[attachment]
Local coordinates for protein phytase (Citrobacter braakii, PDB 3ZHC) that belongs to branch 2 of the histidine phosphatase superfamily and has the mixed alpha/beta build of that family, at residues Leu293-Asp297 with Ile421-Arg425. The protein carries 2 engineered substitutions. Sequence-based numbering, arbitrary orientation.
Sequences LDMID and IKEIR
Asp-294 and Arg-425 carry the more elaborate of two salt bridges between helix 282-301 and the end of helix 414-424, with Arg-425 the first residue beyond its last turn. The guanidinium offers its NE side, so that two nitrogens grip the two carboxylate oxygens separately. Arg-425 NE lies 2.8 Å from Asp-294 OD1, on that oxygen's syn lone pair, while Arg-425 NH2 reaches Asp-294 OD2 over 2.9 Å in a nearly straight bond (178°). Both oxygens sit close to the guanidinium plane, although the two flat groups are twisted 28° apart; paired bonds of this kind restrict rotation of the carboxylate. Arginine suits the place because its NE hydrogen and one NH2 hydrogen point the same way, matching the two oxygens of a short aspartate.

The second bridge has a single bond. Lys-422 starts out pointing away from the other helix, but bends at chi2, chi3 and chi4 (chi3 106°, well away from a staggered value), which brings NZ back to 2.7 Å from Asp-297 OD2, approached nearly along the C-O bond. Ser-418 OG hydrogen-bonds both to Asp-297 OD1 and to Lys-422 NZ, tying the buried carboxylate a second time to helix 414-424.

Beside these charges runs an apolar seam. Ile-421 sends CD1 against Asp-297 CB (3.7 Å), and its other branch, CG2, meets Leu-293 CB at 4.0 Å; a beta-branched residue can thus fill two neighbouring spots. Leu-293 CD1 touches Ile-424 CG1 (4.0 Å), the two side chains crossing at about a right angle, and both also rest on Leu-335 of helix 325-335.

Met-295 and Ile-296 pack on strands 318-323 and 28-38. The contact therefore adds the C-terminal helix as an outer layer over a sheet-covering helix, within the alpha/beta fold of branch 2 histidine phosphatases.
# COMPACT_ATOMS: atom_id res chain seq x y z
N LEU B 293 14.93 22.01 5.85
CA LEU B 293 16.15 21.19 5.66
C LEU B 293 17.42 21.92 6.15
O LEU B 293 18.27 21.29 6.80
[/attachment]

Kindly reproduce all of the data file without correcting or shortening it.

Local coordinates for protein phytase (Citrobacter braakii, PDB 3ZHC) that belongs to branch 2 of the histidine phosphatase superfamily and has the mixed alpha/beta build of that family, at residues Leu293-Asp297 with Ile421-Arg425. The protein carries 2 engineered substitutions. Sequence-based numbering, arbitrary orientation.
Sequences LDMID and IKEIR
Asp-294 and Arg-425 carry the more elaborate of two salt bridges between helix 282-301 and the end of helix 414-424, with Arg-425 the first residue beyond its last turn. The guanidinium offers its NE side, so that two nitrogens grip the two carboxylate oxygens separately. Arg-425 NE lies 2.8 Å from Asp-294 OD1, on that oxygen's syn lone pair, while Arg-425 NH2 reaches Asp-294 OD2 over 2.9 Å in a nearly straight bond (178°). Both oxygens sit close to the guanidinium plane, although the two flat groups are twisted 28° apart; paired bonds of this kind restrict rotation of the carboxylate. Arginine suits the place because its NE hydrogen and one NH2 hydrogen point the same way, matching the two oxygens of a short aspartate.

The second bridge has a single bond. Lys-422 starts out pointing away from the other helix, but bends at chi2, chi3 and chi4 (chi3 106°, well away from a staggered value), which brings NZ back to 2.7 Å from Asp-297 OD2, approached nearly along the C-O bond. Ser-418 OG hydrogen-bonds both to Asp-297 OD1 and to Lys-422 NZ, tying the buried carboxylate a second time to helix 414-424.

Beside these charges runs an apolar seam. Ile-421 sends CD1 against Asp-297 CB (3.7 Å), and its other branch, CG2, meets Leu-293 CB at 4.0 Å; a beta-branched residue can thus fill two neighbouring spots. Leu-293 CD1 touches Ile-424 CG1 (4.0 Å), the two side chains crossing at about a right angle, and both also rest on Leu-335 of helix 325-335.

Met-295 and Ile-296 pack on strands 318-323 and 28-38. The contact therefore adds the C-terminal helix as an outer layer over a sheet-covering helix, within the alpha/beta fold of branch 2 histidine phosphatases.
# COMPACT_ATOMS: atom_id res chain seq x y z
N LEU B 293 14.93 22.01 5.85
CA LEU B 293 16.15 21.19 5.66
C LEU B 293 17.42 21.92 6.15
O LEU B 293 18.27 21.29 6.80